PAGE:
Each questionnaire submission is scanned automatically for potential data incoherence or “red flags” such as treatment side effects. The flagged submissions are then manually reviewed in a tailor-made dashboard web application developed by Yann Lambert (a PhD student in the Malakit team).

This dashboard web app was designed to be portable in the field and usable by several users asynchronously. Feedback from facilitators and CIC project team members is recorded in the dashboard app and pooled together to guide the data curation process.


Second data source: Malakit application

The Malakit app installed on the participant’s smartphone is a second source of data, parallel to the questionnaires on the Android tablets.

When a participant uses the “I am sick” Malakit interactive guide of the app, the answers to the different questions are sent anonymously. This data, although limited and self-collected, has the advantage of being recorded at the moment the kit is used with no memory bias.

Judgment criteria

Orpal Study, 2015

Final evaluation : Orpal study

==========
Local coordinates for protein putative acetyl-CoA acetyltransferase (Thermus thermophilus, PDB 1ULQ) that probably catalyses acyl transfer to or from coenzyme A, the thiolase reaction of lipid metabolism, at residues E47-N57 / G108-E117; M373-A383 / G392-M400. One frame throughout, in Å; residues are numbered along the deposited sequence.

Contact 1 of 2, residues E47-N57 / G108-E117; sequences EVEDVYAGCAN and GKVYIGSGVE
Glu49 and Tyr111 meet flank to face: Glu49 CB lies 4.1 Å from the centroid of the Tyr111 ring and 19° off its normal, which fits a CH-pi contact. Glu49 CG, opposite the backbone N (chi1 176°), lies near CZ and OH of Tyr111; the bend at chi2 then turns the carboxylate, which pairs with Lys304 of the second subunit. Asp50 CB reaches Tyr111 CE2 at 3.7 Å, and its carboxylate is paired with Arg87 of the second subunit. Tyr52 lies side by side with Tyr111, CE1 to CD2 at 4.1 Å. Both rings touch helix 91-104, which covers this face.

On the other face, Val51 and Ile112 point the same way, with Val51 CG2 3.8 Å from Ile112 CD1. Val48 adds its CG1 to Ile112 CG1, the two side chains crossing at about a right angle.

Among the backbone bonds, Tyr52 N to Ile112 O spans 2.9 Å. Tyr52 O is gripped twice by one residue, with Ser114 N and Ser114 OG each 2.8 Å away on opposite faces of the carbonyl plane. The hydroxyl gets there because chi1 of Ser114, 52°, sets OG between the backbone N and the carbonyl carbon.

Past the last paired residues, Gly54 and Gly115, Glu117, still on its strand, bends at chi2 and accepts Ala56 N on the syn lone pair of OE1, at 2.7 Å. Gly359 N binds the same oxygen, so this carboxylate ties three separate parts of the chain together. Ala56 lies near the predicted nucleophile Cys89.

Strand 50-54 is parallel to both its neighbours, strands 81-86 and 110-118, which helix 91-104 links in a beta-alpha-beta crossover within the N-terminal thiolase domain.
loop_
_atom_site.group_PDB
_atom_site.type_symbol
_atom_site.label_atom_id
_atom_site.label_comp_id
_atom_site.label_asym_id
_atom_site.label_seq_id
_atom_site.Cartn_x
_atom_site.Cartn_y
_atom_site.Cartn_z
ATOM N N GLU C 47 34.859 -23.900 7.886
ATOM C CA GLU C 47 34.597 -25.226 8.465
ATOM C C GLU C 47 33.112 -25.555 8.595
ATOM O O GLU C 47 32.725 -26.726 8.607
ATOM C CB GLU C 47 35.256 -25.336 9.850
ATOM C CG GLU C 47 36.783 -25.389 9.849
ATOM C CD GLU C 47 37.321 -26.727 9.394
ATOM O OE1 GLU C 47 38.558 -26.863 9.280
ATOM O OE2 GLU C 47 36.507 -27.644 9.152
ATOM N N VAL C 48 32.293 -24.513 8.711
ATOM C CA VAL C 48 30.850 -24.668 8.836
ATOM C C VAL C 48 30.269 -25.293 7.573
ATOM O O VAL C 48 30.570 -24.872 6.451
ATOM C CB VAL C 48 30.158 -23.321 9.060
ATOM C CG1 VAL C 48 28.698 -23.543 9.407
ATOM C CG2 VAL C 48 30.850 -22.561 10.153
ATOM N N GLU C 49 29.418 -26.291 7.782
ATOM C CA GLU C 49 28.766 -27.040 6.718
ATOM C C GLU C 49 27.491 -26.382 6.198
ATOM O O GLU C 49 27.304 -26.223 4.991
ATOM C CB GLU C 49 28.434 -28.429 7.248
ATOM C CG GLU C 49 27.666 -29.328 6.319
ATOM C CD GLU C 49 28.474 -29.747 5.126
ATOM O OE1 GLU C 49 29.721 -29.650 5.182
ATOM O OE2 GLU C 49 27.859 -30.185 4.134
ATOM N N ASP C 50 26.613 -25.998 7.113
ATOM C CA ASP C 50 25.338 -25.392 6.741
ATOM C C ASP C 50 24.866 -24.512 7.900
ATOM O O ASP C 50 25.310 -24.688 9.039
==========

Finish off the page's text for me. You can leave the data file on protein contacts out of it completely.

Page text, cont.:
The final evaluation of the Malakit project is based on a before/after comparison of the indicators of the project.

Cross-sectional descriptive and multicenter studies called “Orpal studies” were performed before implementation (Douine et al., 2016) and will be done again at the end of the pilot phase on each border:

  • on the Maroni river (border with Suriname) by CIC
  • on the Oiapoque river (border with Brazil) by Fiocruz

Recruitment of the required 380 participants is achieved using snowball sampling at rest sites on each border.

This will allow the outcomes of the intervention to be assessed:

Main criterion
The proper use of anti-malarial medication by illegal gold miners in French Guiana.
This includes the following:
●      Taking medication only in case of positive RDT; AND
●      Taking an ACT-based medication; AND
●      Completing the entire treatment (full course).

Secondary criteria
●      The prevalence of malaria among illegal gold miners in French Guiana.